Bush can't get what he wants, so he waits until everybody's back is turned, then he does it any way.
Bush appointed John Bolton UN ambassador. But with spring break, everyone's gone, so who's to stop him? Bolton is secured the position until a new Congress comes in, which will be January 2007.
The papers like to tout Kerry as the reason Bolton's nomination was refused, but there were plenty of reasons not to appoint him ambassador besides his connection to Swift Boat.
According to the CNN website, "as undersecretary for state for arms control and disarmament, Bolton tried to get intelligence analysts who disagreed with him transferred or fired." And Senate members accused Bolton of providing false information on the questionnaire when he didn't admit that he had been "questioned by the department's inspector general as part of a joint probe by the State Department and CIA into allegations that Iraq attempted to obtain uranium from Niger in Africa." Oh, he's admitted it since. Last week. And in the "business as usual" category, the administration cited "executive privilege" in not releasing documents the Senate called for during the nomination process.
Bush said that he did this because we couldn't wait to fill this position in this time of war, even though his refusal to release information delayed things.
But Bolton is a harsh critic of the UN, as is his party, so where better to send him than the UN. I guess they think he's really going to clean things up there.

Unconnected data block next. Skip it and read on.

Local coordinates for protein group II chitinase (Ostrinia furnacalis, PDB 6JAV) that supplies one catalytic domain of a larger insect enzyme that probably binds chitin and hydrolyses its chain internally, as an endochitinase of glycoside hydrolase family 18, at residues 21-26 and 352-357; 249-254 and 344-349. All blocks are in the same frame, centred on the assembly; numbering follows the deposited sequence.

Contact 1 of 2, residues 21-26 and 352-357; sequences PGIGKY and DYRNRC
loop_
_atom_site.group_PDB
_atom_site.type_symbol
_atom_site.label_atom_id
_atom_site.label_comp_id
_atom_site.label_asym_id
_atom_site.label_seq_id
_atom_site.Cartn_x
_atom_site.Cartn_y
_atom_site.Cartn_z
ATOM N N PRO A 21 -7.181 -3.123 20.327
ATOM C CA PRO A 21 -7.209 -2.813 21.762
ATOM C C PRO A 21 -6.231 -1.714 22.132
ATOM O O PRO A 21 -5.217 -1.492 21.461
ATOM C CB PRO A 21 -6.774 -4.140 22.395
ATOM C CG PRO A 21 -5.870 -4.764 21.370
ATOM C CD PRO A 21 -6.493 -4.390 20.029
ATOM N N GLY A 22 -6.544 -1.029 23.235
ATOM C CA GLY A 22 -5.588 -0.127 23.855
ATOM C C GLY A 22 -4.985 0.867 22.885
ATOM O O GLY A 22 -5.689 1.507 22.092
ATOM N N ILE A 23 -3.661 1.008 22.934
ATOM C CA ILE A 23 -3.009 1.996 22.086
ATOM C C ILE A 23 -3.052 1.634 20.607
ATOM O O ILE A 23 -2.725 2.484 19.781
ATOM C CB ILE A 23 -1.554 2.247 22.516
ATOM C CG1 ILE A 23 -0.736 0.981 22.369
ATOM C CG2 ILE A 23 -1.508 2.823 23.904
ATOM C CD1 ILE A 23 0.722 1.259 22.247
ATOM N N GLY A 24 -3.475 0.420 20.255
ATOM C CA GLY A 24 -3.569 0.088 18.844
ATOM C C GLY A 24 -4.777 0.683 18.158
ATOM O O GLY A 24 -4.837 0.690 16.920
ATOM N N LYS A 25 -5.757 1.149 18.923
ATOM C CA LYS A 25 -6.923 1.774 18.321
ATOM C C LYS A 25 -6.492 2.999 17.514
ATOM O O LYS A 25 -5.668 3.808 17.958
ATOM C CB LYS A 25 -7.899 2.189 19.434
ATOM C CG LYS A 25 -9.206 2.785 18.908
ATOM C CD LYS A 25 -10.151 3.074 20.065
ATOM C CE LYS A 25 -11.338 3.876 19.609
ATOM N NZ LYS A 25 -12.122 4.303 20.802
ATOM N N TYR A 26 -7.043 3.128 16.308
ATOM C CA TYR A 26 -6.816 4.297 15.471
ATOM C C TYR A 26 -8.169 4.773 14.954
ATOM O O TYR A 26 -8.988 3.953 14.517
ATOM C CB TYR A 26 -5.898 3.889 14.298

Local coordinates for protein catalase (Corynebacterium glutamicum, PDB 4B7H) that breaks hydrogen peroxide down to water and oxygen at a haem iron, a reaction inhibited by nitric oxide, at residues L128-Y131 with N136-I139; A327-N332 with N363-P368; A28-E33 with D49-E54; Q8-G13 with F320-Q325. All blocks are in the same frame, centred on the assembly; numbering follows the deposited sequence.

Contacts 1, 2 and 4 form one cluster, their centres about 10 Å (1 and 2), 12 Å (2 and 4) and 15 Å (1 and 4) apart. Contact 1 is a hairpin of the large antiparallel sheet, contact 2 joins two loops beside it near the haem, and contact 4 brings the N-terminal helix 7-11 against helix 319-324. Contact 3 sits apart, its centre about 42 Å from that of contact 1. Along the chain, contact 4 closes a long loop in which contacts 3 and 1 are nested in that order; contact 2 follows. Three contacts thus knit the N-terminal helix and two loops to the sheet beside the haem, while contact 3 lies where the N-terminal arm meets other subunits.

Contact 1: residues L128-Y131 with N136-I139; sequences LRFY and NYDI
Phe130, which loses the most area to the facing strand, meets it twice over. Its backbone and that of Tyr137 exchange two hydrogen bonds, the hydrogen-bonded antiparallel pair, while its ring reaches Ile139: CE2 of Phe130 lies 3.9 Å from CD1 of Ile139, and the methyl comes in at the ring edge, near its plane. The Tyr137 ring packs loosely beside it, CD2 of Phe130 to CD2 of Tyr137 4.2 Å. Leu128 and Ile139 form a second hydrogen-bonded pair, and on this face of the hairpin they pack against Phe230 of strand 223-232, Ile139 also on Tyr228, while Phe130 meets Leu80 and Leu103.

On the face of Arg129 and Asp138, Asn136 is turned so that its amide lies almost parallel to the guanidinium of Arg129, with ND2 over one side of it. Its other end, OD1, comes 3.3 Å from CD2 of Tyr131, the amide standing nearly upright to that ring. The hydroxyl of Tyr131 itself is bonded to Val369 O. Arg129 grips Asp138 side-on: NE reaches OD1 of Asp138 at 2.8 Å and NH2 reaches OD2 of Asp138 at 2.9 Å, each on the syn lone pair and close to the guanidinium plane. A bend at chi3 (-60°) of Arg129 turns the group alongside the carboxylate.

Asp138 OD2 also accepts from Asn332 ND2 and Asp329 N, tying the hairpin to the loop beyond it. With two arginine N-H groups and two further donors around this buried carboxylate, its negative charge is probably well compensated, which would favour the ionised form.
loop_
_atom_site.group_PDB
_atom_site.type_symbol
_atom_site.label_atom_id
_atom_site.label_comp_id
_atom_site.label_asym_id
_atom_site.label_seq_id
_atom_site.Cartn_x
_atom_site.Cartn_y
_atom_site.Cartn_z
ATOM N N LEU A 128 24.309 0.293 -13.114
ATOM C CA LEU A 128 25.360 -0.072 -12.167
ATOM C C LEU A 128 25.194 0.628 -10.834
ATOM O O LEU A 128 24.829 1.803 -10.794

Reading this in the morning paper was not a good start to my day.
Oh, also in the news, the LA Times says that "in a direct challenge to Congress and the way it does business, the White House on Wednesday unveiled an online list of all the pet spending projects lawmakers tucked in the federal budget for the 2004-05 fiscal year."
Interesting way to put that. It makes it sounds like this was all Bush's idea. But it was the Democrats who were pushing for this reform, unable to do anything until they were in control. You'll also notice that the information goes only up to 2005. That may be because according to the Congressional Research Service, "under Republican congressional leadership, the amount of federal funds earmarked has nearly tripled since 1994, reaching $67.1 billion in fiscal 2006." (Quote from related article in the LA Times. Go here to read it.)
Oh, and none of the earmarks requested by the administration were included, so it lists fewer earmarks than other resources. However, the LA Times says that some of this will be addressed next year, "when congressionally authorized earmark disclosure data are released." After Bush leaves office?
Politics. I feel like I need another shower.